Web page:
I have been thinking about the differences that separate awareness, consciousness and conscience from one another. And what connects them as well.

To understand the differences, it might have repercussions for management training and development, which is at the center of my professional life.

One way to explain the differences is by focusing on where in the body each occurs.

Awareness is derived from our senses: our nose makes us aware something smells bad, our skin that it is cold or too hot, our ears that a noise is too loud or too soft.

However, awareness does not necessarily lead to action. Awareness means that you perceive that something has changed. That is all. It is all about getting data from our senses and perceptions.

Consciousness is different. It is linked to the brain. You process the data provided by awareness and think (process that data in your brain) as to that data means: Should I stop eating because the food smells bad? Should I wear a sweater because it is too cold?

By moving from awareness to consciousness we move from data to information.

Data are perceived facts; Information is having knowledge about what those facts might cause to happen, we extrapolate the repercussions of the data we got; We organize the data into patterns in order to make a decision.

Conscience is something else. It is not processed by the brain. It comes from the heart where the soul resides. It provides information by comparing some absolute value and what that value directs us to do with the information we have on hand and its meaning.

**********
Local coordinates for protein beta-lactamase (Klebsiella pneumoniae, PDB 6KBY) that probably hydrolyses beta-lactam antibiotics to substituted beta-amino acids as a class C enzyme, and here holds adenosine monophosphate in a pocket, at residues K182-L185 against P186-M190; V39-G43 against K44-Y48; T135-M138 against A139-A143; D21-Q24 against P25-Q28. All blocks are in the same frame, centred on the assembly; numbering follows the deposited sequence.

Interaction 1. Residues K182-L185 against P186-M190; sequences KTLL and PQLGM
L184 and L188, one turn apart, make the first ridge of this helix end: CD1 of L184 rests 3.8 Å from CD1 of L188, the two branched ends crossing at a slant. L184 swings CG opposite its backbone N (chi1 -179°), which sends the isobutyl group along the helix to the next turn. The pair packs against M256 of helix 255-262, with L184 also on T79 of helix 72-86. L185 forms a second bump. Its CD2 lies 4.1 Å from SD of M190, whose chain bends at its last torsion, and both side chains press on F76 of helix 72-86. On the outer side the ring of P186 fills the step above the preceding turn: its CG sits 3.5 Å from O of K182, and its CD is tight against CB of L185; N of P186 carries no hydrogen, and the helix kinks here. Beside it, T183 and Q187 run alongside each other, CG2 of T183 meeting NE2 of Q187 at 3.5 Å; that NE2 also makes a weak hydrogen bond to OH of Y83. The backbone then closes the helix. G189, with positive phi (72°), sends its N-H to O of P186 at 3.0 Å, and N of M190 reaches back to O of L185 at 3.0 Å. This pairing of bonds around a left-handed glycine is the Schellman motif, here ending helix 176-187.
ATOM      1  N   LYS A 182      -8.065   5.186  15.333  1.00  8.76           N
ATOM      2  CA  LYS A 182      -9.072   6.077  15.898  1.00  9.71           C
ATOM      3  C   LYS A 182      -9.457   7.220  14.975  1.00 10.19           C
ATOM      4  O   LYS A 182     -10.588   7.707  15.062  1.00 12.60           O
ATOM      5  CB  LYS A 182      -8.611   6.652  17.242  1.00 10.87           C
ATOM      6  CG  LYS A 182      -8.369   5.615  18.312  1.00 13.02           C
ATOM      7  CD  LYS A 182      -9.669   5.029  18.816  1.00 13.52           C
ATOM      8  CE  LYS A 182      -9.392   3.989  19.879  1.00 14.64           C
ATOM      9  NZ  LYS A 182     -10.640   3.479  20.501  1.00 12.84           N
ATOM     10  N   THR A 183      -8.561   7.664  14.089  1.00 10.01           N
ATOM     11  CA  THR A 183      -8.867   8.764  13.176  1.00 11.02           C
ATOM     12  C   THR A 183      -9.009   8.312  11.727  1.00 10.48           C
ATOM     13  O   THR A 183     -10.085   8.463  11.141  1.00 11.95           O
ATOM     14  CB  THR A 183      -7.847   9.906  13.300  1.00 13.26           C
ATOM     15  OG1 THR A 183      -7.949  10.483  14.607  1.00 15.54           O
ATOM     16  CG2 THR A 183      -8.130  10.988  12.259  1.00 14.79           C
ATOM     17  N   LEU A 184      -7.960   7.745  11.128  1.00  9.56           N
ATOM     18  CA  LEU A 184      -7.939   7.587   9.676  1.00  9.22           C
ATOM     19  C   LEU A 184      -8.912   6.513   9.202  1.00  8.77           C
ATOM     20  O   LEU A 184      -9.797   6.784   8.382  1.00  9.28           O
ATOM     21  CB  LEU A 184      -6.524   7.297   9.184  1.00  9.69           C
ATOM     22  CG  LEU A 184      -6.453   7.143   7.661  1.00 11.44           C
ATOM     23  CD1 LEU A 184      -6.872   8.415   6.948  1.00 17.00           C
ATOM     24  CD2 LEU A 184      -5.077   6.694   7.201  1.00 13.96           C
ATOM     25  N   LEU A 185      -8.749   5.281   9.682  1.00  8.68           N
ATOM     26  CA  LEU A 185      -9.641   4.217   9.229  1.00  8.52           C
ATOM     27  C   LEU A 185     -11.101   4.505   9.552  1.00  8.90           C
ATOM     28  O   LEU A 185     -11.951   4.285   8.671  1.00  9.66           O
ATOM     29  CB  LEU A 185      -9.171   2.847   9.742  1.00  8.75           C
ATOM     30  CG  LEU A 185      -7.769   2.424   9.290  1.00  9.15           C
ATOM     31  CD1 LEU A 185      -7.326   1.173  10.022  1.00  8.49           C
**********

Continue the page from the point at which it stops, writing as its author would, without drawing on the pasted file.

Awareness is to notice a change in a condition.
Consciousness is to know the repercussions of the data we are aware of.
Conscience is to understand the meaning, the values, of what we are conscious of.

A person can be aware and not be conscious. Take children who are aware they are cold, but do not know they will catch a cold if they fail to wear a sweater.

A person can be conscious of his actions but have no conscience.  Like a corporate manager who is conscious his organization is polluting the air or water but his conscience does not bother him even though he or she may realize that men, women and children will become sick.

It appears to me that awareness is a precondition for consciousness and consciousness is a precondition for conscience; you can not be conscious unless you are aware and you can not have a bad conscience unless you are conscious of the meaning of your acts.

I believe all three elements are embedded in us when we are born, but develop in a sequence.  Awareness comes first. Then as we grow older we learn to process our perceptions. It is experience that helps us understand the repercussions and formulate our responses.  That is how consciousness develops.

In the same way awareness is the first (development) step in business.  It starts with training in profit and loss statements; with gathering data about turnover of inventory and accounts receivables. It is an awareness (often in outline form) of how the business works.